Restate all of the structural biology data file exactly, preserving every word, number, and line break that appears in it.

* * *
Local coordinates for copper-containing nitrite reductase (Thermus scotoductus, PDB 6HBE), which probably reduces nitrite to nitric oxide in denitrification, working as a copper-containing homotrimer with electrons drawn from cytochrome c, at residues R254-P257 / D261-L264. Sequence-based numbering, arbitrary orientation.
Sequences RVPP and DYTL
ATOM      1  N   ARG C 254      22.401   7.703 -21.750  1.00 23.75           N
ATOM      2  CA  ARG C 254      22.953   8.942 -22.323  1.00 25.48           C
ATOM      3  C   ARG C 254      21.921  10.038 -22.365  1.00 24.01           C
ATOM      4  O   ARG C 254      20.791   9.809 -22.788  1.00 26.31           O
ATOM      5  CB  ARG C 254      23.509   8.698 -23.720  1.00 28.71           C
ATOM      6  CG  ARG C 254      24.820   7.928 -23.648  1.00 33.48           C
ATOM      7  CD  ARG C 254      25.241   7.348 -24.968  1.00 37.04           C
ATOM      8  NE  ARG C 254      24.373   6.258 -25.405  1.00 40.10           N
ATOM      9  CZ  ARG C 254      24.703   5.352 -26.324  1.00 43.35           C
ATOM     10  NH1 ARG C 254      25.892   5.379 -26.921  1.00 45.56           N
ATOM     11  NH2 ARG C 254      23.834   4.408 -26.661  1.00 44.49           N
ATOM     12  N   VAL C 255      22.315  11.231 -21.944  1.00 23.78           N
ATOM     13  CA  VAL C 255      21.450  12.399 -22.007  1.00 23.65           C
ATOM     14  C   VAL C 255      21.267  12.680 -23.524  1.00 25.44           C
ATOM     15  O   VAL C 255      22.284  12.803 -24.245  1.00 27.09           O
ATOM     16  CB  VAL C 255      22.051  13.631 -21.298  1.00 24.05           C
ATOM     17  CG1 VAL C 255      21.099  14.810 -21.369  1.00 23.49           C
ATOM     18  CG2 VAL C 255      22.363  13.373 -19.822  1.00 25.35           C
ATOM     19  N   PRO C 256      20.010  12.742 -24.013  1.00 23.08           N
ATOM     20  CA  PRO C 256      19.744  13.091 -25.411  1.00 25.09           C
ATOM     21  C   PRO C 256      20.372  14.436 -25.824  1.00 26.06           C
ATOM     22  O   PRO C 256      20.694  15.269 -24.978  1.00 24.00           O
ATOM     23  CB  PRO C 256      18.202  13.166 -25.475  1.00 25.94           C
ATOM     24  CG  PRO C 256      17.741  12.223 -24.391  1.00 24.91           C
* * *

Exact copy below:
Local coordinates for copper-containing nitrite reductase (Thermus scotoductus, PDB 6HBE), which probably reduces nitrite to nitric oxide in denitrification, working as a copper-containing homotrimer with electrons drawn from cytochrome c, at residues R254-P257 / D261-L264. Sequence-based numbering, arbitrary orientation.
Sequences RVPP and DYTL
ATOM      1  N   ARG C 254      22.401   7.703 -21.750  1.00 23.75           N
ATOM      2  CA  ARG C 254      22.953   8.942 -22.323  1.00 25.48           C
ATOM      3  C   ARG C 254      21.921  10.038 -22.365  1.00 24.01           C
ATOM      4  O   ARG C 254      20.791   9.809 -22.788  1.00 26.31           O
ATOM      5  CB  ARG C 254      23.509   8.698 -23.720  1.00 28.71           C
ATOM      6  CG  ARG C 254      24.820   7.928 -23.648  1.00 33.48           C
ATOM      7  CD  ARG C 254      25.241   7.348 -24.968  1.00 37.04           C
ATOM      8  NE  ARG C 254      24.373   6.258 -25.405  1.00 40.10           N
ATOM      9  CZ  ARG C 254      24.703   5.352 -26.324  1.00 43.35           C
ATOM     10  NH1 ARG C 254      25.892   5.379 -26.921  1.00 45.56           N
ATOM     11  NH2 ARG C 254      23.834   4.408 -26.661  1.00 44.49           N
ATOM     12  N   VAL C 255      22.315  11.231 -21.944  1.00 23.78           N
ATOM     13  CA  VAL C 255      21.450  12.399 -22.007  1.00 23.65           C
ATOM     14  C   VAL C 255      21.267  12.680 -23.524  1.00 25.44           C
ATOM     15  O   VAL C 255      22.284  12.803 -24.245  1.00 27.09           O
ATOM     16  CB  VAL C 255      22.051  13.631 -21.298  1.00 24.05           C
ATOM     17  CG1 VAL C 255      21.099  14.810 -21.369  1.00 23.49           C
ATOM     18  CG2 VAL C 255      22.363  13.373 -19.822  1.00 25.35           C
ATOM     19  N   PRO C 256      20.010  12.742 -24.013  1.00 23.08           N
ATOM     20  CA  PRO C 256      19.744  13.091 -25.411  1.00 25.09           C
ATOM     21  C   PRO C 256      20.372  14.436 -25.824  1.00 26.06           C
ATOM     22  O   PRO C 256      20.694  15.269 -24.978  1.00 24.00           O
ATOM     23  CB  PRO C 256      18.202  13.166 -25.475  1.00 25.94           C
ATOM     24  CG  PRO C 256      17.741  12.223 -24.391  1.00 24.91           C